Computer Science News
Cogent Labs and University College London Partner in Long-term Joint Research Initiative
Cogent Labs and UCL will pursue a unique joint research approach where AI research will be long term and ongoing, fully collaborative with researchers from both institutions working together, with all results being made public and shared with the wider AI community and society at large.
UCL researchers bring extensive AI expertise and established relationships with the international academic community while CL, in addition to its research team, will contribute with its strong machine learning team lead by David Cournapeau, the original author of the globally used machine learning library SciKit Learn. Cogent Labs will provide unique datasets accumulated through its ongoing business with Japanese clients allowing the researchers to apply their work to real world business problems.
UCL and Cogent Labs joint research will be conducted via the new UCL Centre for Artificial intelligence, led by its Director, Dr. David Barber. The Centre will be formally launched in early 2019, and will encompass ALL of UCL’s Computer Science AI activities in one space for the first time. Comprising over 150 AI researchers with a shared interest in addressing fundamental AI challenges, the UCL Centre for Artificial Intelligence's vision is to create new technologies and advise on their application and impact in science, industry and society. The new Centre for AI provides an exciting and novel opportunity to engage in a wide range of projects that span across traditional AI boundaries. This collaboration with Cogent Labs will foster knowledge exchange across the breadth of expertise within UCL's Centre for AI.
The human brain is capable of solving a wide range of very different types of tasks. With current AI systems on the other hand, it is necessary to create and train a separate neural networks for each type of specialist task. This presents a major obstacle in the advancement and adoption of AI.
One striking feature of human reasoning capabilities is how we can effortlessly learn to decompose sophisticated varying problems into sequences of simpler tasks that can be solved readily. Neural networks currently cannot do that, they are monolithic and have to be trained for a specialised task.
The ambitious goal of our collaboration with UCL is to understand how to design neural networks in such a way that modular solutions to complex problems naturally emerge. The first in a series of results from the joint research effort is expected to be announced in 2019.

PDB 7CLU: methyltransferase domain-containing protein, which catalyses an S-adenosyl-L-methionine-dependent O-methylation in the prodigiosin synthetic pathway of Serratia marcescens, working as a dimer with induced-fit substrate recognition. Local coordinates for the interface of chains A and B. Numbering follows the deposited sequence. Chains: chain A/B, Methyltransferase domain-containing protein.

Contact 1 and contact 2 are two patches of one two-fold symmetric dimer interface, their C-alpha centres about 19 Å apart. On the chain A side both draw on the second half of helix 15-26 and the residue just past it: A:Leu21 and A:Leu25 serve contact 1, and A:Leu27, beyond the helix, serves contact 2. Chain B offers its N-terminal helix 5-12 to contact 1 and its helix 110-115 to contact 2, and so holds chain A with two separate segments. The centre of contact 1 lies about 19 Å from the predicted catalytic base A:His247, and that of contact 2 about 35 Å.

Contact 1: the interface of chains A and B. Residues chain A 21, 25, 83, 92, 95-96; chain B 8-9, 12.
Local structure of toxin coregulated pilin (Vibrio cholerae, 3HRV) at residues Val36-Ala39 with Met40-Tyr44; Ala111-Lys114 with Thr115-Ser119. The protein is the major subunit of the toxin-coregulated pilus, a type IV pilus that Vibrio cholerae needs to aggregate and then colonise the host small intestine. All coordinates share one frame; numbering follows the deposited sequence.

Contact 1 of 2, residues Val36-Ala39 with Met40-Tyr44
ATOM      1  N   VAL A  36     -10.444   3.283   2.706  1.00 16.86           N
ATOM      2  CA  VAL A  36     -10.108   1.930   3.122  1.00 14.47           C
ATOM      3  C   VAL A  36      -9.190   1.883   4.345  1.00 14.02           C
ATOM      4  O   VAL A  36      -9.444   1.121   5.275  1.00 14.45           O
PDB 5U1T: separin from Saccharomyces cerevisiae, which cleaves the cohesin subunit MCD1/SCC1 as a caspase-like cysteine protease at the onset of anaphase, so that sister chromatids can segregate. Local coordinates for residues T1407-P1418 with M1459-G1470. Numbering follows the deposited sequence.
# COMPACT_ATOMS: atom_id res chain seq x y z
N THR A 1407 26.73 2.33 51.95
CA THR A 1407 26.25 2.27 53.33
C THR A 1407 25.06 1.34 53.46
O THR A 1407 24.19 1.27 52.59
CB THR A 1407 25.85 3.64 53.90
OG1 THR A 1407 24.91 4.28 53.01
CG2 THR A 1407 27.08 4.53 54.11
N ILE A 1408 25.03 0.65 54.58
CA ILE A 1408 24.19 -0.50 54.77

Accelerating the move towards more general AI
The development of this technology could make it easier to re-purpose a single neural architecture to solve different problems. There are many tasks for example which require perception but call for different actions. An autonomous vehicle needs to detect pedestrians, but the next action is to navigate and avoid them. Security cameras also detect people walking by, but would be expected to follow with very different actions. The modular ML approach is a research area that would allow similar neural architectures to be used in both these cases, but taking different actions depending on the context. Modularity will greatly increase generality of AI systems and make them considerably more powerful, easier to train and deploy.
Professor David Barber, Director of the UCL Centre for Artificial Intelligence, said: "The partnership with Cogent is hugely exciting. Whilst AI has made substantial progress, current machines still have a limited understanding of us and the world around them. Improving the ability of AI machines to be useful for us requires tackling the bigger issues, such as how to allow machines access to knowledge that we have and how to train machines based on only a limited amount of interaction. Our partnership with Cogent will support our efforts to address such longer term challenges and we're honored that Cogent have chosen UCL based on our research excellence in AI. As AI begins to play an increasing role, it's important that we develop AI openly for the benefit of science and society, shaping a brighter future for all. Cogent is an ideal partner with whom to share that vision."
Griff Jones, Head of Section and First Secretary for Science and Innovation at the Science and Technology Department of the British Embassy, added: "The British Embassy Tokyo is delighted that Cogent Labs and UCL have decided to form a research partnership on artificial intelligence. The UK and Japan have a long history of partnering in research that delivers significant benefits for businesses, researchers and both our countries."